It Will Never Work in Theory is a web site that blogs, though slowly, of important research and findings about software development. It's one of the most interesting sites I've found recently, possibly for a long time.
I disagree with the term "software engineering" to describe the software development that happens today. I don't think it's accurate, and indeed I think the concept's too much of a fantasy for the term to be used seriously about practicing developers do. For software development to be an engineering discipline, it needs a strong foundation based on actual research. In short, we need to know what works, what doesn't work, and preferably why in both cases. We don't have much of that.
This website is one example of how that's now changing, and that's good. As a practicing software developer, I want to know, for example, whether code review actually helps improve software quality, the speed of software development, and the total cost of a software project, and also under what the limits of code review are, how it should be done well, and what kind of review doesn't work. Once I know that, I can decide whether and how to do reviews in my development teams.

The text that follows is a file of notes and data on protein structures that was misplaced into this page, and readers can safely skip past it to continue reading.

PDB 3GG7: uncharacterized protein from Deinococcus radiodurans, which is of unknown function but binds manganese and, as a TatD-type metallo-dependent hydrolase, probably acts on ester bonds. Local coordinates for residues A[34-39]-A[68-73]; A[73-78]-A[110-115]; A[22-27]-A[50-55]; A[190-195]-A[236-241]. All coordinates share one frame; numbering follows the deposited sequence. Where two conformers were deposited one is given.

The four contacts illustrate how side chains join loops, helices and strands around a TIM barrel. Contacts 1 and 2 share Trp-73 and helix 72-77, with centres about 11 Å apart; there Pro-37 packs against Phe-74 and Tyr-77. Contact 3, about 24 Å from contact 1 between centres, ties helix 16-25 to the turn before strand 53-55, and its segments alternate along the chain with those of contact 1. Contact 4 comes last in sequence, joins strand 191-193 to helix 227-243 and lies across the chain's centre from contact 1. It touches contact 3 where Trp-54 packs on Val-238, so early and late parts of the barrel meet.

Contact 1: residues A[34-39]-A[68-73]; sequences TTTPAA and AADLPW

The software development field is full of anecdotal evidence about these things. It's also full of people who've done something once, and then want to sell books, seminars, and lectures about it. That's not been working too well: it makes research be mostly about fads, and that's no way to build a strong foundation.
Now I just need the time to read everything, and the brain to understand big words.